Proposed by Leonard Lauder, the chairman of Estée Lauder Companies.
After the terrorist attacks of 2001 deflated the economy, Mr. Lauder noticed that his company was selling more lipstick than usual. He hypothesized that lipstick purchases are a way to gauge the economy. When it’s shaky, he said, sales increase as women boost their mood with inexpensive lipstick purchases instead of $500 slingbacks.
Beauty brands remain true believers in the theory, even though in the last few years the lipstick market has fallen on hard times as its glistening cousin, lip gloss, has had robust sales.
Three sorts of products sell robustly during tough times, said Lou Crandall, the chief economist at Wrightson ICAP, an independent research firm.
The first is what economists call traditional inferior goods, what people have to buy when they can no longer afford their favorites. If you’re a salmon lover eating tuna casserole, you’re chewing on inferior goods.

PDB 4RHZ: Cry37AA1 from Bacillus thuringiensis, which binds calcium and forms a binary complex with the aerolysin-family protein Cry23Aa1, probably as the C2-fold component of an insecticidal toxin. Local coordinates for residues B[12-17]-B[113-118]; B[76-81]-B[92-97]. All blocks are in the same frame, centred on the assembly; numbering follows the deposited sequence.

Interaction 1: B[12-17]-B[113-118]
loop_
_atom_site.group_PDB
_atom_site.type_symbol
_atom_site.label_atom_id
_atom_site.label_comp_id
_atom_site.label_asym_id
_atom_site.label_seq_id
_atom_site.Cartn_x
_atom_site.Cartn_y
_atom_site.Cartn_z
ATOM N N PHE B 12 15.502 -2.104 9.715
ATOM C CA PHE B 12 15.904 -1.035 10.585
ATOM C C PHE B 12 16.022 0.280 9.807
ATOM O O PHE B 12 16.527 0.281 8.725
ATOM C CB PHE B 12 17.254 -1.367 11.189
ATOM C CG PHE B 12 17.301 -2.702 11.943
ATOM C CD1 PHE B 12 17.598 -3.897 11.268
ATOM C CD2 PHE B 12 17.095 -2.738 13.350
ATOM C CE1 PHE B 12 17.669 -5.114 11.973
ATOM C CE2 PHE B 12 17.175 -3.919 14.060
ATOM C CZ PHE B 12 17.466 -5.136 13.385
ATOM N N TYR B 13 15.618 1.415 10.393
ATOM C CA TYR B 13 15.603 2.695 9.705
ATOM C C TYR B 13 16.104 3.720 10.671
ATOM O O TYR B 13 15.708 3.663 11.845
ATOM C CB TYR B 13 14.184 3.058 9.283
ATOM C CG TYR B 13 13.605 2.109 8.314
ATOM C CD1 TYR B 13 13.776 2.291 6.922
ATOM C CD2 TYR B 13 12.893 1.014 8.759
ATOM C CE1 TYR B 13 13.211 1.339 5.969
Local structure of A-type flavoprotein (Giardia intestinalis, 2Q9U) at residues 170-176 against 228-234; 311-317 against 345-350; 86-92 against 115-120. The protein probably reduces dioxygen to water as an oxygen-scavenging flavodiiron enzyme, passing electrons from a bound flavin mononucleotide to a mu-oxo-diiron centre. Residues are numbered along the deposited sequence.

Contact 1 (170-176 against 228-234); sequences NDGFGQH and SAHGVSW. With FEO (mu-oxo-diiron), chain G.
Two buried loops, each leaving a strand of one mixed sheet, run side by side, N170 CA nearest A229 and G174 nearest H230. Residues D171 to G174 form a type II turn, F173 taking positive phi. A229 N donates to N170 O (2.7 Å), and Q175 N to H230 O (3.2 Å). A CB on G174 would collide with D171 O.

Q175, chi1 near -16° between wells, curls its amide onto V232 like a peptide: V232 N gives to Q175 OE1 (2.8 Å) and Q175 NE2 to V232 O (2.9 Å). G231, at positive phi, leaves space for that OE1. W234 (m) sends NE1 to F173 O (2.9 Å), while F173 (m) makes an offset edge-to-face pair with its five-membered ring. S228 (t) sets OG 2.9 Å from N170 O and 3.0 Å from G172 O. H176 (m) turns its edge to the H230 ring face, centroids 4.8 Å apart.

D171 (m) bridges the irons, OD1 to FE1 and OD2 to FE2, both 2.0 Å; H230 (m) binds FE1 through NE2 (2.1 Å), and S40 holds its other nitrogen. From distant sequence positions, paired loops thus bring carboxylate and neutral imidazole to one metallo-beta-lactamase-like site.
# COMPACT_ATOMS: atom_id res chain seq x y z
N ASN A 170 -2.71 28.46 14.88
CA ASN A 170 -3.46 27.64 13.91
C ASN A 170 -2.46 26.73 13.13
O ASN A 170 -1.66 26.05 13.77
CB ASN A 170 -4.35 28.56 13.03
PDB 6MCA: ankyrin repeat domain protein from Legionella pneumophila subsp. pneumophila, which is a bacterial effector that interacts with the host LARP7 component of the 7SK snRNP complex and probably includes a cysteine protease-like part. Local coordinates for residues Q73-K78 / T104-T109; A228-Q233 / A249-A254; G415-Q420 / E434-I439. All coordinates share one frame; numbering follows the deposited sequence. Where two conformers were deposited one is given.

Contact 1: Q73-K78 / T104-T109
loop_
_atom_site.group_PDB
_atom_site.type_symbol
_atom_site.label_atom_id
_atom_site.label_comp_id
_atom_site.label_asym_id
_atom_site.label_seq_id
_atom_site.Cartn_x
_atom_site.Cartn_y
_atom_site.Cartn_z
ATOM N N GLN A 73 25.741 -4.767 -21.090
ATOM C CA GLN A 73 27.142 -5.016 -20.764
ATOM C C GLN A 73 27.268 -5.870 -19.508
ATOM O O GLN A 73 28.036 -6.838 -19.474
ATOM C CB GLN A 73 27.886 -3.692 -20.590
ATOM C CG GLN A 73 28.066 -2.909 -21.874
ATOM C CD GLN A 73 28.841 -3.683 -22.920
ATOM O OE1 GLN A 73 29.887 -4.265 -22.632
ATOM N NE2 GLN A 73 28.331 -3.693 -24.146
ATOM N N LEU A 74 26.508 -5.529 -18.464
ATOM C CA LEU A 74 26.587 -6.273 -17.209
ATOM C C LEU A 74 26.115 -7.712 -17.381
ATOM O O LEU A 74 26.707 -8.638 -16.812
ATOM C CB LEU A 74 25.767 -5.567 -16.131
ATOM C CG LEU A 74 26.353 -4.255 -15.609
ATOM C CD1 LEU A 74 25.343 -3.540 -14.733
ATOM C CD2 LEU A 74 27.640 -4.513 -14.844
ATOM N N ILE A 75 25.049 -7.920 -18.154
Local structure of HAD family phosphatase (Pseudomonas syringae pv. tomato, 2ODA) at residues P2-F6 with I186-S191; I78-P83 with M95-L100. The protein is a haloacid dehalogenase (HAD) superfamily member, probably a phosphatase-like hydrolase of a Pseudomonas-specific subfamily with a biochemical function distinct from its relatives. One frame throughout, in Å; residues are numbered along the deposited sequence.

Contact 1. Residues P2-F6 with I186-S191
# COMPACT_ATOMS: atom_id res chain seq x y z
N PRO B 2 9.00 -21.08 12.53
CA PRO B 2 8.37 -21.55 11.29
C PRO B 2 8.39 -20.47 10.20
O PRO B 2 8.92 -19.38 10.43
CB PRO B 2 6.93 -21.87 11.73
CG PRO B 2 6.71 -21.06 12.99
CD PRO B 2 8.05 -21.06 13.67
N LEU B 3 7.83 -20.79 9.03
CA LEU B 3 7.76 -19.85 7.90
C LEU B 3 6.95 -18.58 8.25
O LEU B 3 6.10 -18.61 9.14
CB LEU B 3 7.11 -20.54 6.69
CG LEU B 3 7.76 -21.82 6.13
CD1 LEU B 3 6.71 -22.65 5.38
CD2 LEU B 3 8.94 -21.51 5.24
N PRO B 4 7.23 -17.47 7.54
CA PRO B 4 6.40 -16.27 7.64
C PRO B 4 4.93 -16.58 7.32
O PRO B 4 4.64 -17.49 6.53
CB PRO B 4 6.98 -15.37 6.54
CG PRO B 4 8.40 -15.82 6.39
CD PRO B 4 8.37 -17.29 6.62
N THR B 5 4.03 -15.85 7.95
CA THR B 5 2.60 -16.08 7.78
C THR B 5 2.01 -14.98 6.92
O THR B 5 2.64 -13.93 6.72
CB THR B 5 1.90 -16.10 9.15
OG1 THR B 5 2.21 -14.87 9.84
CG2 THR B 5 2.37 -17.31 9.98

Lipsticks aren’t inferior goods, economists say, but they could be small indulgences, an inexpensive treat meant to substitute for a bigger-ticket item. Or lipsticks could also be morale boosters, like Charlie Chaplin films were during the Depression. A warm shade that perfectly matches your skin tone might make you forget how far your 401(k) has tanked.
So why don't we use lipstick sales to measure economy? “ABC News samples consumer confidence every week,” Mr. Crandall said. “We don’t have lipstick sales on a weekly basis. This is because they are more granular. The smaller the economic data becomes, the more volatile it tends to be, and the harder it is to extract the underlying signal.”